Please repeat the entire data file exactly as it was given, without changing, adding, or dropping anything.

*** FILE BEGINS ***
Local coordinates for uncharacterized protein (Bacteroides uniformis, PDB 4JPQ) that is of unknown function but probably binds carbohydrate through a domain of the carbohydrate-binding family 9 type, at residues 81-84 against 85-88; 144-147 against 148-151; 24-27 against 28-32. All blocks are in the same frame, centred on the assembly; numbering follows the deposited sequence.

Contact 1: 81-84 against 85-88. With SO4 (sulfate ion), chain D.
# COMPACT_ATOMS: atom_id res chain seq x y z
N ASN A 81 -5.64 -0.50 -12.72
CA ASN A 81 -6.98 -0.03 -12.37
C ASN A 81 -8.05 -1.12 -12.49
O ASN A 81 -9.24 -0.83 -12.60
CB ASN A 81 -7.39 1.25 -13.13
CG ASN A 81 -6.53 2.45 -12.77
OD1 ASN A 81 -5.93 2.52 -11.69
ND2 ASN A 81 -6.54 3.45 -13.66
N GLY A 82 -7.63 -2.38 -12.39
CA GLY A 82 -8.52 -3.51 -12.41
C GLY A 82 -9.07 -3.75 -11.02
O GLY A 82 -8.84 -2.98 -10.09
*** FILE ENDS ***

Local coordinates for uncharacterized protein (Bacteroides uniformis, PDB 4JPQ) that is of unknown function but probably binds carbohydrate through a domain of the carbohydrate-binding family 9 type, at residues 81-84 against 85-88; 144-147 against 148-151; 24-27 against 28-32. All blocks are in the same frame, centred on the assembly; numbering follows the deposited sequence.

Contact 1: 81-84 against 85-88. With SO4 (sulfate ion), chain D.
# COMPACT_ATOMS: atom_id res chain seq x y z
N ASN A 81 -5.64 -0.50 -12.72
CA ASN A 81 -6.98 -0.03 -12.37
C ASN A 81 -8.05 -1.12 -12.49
O ASN A 81 -9.24 -0.83 -12.60
CB ASN A 81 -7.39 1.25 -13.13
CG ASN A 81 -6.53 2.45 -12.77
OD1 ASN A 81 -5.93 2.52 -11.69
ND2 ASN A 81 -6.54 3.45 -13.66
N GLY A 82 -7.63 -2.38 -12.39
CA GLY A 82 -8.52 -3.51 -12.41
C GLY A 82 -9.07 -3.75 -11.02
O GLY A 82 -8.84 -2.98 -10.09